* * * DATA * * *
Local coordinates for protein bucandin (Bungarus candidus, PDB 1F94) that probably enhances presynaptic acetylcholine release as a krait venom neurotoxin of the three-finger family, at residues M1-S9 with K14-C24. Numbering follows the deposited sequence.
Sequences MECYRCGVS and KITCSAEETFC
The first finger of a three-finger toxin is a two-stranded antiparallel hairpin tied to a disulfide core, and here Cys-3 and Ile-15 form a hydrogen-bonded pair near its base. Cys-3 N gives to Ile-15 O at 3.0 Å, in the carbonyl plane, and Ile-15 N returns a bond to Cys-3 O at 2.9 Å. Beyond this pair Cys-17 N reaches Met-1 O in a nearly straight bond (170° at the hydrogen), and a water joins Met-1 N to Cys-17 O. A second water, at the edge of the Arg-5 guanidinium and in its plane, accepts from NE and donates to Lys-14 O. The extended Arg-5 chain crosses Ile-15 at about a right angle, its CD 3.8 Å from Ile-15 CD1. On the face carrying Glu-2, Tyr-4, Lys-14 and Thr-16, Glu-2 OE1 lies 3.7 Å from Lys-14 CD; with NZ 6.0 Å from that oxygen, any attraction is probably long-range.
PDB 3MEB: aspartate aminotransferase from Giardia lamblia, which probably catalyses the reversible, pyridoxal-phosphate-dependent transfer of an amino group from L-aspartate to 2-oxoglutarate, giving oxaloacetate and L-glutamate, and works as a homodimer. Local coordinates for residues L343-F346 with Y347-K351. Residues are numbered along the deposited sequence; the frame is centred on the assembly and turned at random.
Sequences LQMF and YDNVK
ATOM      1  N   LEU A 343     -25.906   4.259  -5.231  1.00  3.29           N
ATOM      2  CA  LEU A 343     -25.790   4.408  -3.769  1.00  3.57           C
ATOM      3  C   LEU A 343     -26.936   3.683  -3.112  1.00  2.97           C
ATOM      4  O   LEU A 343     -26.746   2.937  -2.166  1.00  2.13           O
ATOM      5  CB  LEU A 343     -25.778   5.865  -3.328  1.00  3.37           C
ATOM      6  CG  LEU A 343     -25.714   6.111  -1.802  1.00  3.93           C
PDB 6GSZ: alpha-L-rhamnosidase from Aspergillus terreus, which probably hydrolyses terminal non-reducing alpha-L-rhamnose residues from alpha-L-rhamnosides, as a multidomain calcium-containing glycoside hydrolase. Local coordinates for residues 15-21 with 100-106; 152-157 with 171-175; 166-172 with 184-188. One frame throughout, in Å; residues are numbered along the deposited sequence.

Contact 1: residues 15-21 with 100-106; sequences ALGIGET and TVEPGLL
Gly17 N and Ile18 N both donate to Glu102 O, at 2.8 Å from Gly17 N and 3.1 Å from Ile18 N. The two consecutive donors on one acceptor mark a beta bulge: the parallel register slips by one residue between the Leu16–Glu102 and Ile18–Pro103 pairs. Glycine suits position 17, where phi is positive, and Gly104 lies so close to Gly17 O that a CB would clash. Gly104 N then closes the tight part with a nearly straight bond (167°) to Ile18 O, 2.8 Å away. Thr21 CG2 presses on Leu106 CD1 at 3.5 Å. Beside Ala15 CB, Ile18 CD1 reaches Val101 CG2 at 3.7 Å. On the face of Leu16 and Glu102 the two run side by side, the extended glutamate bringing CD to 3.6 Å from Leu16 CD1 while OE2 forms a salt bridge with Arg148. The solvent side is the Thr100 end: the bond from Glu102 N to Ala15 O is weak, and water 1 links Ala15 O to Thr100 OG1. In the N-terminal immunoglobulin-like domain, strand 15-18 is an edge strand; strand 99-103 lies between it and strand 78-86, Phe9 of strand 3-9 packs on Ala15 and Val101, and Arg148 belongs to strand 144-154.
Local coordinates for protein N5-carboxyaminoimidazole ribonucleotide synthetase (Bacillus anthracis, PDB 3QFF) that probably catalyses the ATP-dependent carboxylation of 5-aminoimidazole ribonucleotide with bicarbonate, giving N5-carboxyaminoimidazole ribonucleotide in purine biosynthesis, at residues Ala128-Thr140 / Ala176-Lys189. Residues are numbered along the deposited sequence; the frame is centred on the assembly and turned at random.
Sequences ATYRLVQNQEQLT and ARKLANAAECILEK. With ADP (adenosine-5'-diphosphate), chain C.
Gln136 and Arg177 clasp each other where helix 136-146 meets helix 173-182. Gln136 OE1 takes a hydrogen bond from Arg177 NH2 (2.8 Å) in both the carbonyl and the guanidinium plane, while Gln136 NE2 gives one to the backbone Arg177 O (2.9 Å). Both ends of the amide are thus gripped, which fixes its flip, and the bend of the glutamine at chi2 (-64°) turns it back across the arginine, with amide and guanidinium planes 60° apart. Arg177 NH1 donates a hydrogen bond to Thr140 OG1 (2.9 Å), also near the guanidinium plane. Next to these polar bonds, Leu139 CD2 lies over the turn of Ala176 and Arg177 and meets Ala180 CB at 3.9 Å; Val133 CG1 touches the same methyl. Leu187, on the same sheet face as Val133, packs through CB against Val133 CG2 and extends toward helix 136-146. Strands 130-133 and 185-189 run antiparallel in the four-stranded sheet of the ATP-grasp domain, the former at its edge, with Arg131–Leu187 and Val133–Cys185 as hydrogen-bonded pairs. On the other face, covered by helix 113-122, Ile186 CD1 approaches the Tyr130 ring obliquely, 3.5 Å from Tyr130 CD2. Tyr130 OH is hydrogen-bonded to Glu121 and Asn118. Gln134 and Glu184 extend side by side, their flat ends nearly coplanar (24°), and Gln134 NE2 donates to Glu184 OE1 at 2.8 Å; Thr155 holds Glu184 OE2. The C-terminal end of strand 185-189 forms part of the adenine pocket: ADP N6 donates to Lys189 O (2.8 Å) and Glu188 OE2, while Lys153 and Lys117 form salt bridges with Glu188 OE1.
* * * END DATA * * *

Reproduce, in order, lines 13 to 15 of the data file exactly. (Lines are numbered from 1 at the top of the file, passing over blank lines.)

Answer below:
Contact 1: residues 15-21 with 100-106; sequences ALGIGET and TVEPGLL
Gly17 N and Ile18 N both donate to Glu102 O, at 2.8 Å from Gly17 N and 3.1 Å from Ile18 N. The two consecutive donors on one acceptor mark a beta bulge: the parallel register slips by one residue between the Leu16–Glu102 and Ile18–Pro103 pairs. Glycine suits position 17, where phi is positive, and Gly104 lies so close to Gly17 O that a CB would clash. Gly104 N then closes the tight part with a nearly straight bond (167°) to Ile18 O, 2.8 Å away. Thr21 CG2 presses on Leu106 CD1 at 3.5 Å. Beside Ala15 CB, Ile18 CD1 reaches Val101 CG2 at 3.7 Å. On the face of Leu16 and Glu102 the two run side by side, the extended glutamate bringing CD to 3.6 Å from Leu16 CD1 while OE2 forms a salt bridge with Arg148. The solvent side is the Thr100 end: the bond from Glu102 N to Ala15 O is weak, and water 1 links Ala15 O to Thr100 OG1. In the N-terminal immunoglobulin-like domain, strand 15-18 is an edge strand; strand 99-103 lies between it and strand 78-86, Phe9 of strand 3-9 packs on Ala15 and Val101, and Arg148 belongs to strand 144-154.
Local coordinates for protein N5-carboxyaminoimidazole ribonucleotide synthetase (Bacillus anthracis, PDB 3QFF) that probably catalyses the ATP-dependent carboxylation of 5-aminoimidazole ribonucleotide with bicarbonate, giving N5-carboxyaminoimidazole ribonucleotide in purine biosynthesis, at residues Ala128-Thr140 / Ala176-Lys189. Residues are numbered along the deposited sequence; the frame is centred on the assembly and turned at random.